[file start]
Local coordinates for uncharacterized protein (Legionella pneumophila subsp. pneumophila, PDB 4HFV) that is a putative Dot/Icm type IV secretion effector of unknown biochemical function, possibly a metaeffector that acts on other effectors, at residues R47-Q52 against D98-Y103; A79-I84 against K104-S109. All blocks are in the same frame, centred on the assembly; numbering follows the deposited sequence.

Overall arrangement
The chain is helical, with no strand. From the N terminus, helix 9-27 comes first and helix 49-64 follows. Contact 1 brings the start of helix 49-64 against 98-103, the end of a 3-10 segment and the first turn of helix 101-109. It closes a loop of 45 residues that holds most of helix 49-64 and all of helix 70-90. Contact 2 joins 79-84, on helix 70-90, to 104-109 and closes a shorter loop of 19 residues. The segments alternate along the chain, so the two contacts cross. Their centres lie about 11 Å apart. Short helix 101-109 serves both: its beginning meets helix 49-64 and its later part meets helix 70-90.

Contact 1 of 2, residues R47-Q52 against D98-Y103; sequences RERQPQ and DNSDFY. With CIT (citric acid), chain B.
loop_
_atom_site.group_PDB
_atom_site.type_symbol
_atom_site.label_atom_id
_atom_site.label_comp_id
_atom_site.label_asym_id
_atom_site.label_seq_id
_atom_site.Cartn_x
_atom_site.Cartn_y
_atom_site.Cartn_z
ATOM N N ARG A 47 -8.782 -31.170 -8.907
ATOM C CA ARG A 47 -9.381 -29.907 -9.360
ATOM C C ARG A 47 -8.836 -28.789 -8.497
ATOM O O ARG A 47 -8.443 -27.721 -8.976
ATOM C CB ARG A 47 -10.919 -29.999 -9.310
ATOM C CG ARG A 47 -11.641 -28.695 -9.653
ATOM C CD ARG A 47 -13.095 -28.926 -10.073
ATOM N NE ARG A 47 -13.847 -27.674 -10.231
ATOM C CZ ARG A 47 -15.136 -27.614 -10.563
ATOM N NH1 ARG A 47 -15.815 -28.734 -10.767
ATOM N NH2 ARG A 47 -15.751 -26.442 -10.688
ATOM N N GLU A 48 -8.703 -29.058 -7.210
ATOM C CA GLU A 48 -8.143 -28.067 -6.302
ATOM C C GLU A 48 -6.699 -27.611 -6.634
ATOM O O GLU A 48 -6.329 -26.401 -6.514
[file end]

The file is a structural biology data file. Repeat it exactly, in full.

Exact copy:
Local coordinates for uncharacterized protein (Legionella pneumophila subsp. pneumophila, PDB 4HFV) that is a putative Dot/Icm type IV secretion effector of unknown biochemical function, possibly a metaeffector that acts on other effectors, at residues R47-Q52 against D98-Y103; A79-I84 against K104-S109. All blocks are in the same frame, centred on the assembly; numbering follows the deposited sequence.

Overall arrangement
The chain is helical, with no strand. From the N terminus, helix 9-27 comes first and helix 49-64 follows. Contact 1 brings the start of helix 49-64 against 98-103, the end of a 3-10 segment and the first turn of helix 101-109. It closes a loop of 45 residues that holds most of helix 49-64 and all of helix 70-90. Contact 2 joins 79-84, on helix 70-90, to 104-109 and closes a shorter loop of 19 residues. The segments alternate along the chain, so the two contacts cross. Their centres lie about 11 Å apart. Short helix 101-109 serves both: its beginning meets helix 49-64 and its later part meets helix 70-90.

Contact 1 of 2, residues R47-Q52 against D98-Y103; sequences RERQPQ and DNSDFY. With CIT (citric acid), chain B.
loop_
_atom_site.group_PDB
_atom_site.type_symbol
_atom_site.label_atom_id
_atom_site.label_comp_id
_atom_site.label_asym_id
_atom_site.label_seq_id
_atom_site.Cartn_x
_atom_site.Cartn_y
_atom_site.Cartn_z
ATOM N N ARG A 47 -8.782 -31.170 -8.907
ATOM C CA ARG A 47 -9.381 -29.907 -9.360
ATOM C C ARG A 47 -8.836 -28.789 -8.497
ATOM O O ARG A 47 -8.443 -27.721 -8.976
ATOM C CB ARG A 47 -10.919 -29.999 -9.310
ATOM C CG ARG A 47 -11.641 -28.695 -9.653
ATOM C CD ARG A 47 -13.095 -28.926 -10.073
ATOM N NE ARG A 47 -13.847 -27.674 -10.231
ATOM C CZ ARG A 47 -15.136 -27.614 -10.563
ATOM N NH1 ARG A 47 -15.815 -28.734 -10.767
ATOM N NH2 ARG A 47 -15.751 -26.442 -10.688
ATOM N N GLU A 48 -8.703 -29.058 -7.210
ATOM C CA GLU A 48 -8.143 -28.067 -6.302
ATOM C C GLU A 48 -6.699 -27.611 -6.634
ATOM O O GLU A 48 -6.329 -26.401 -6.514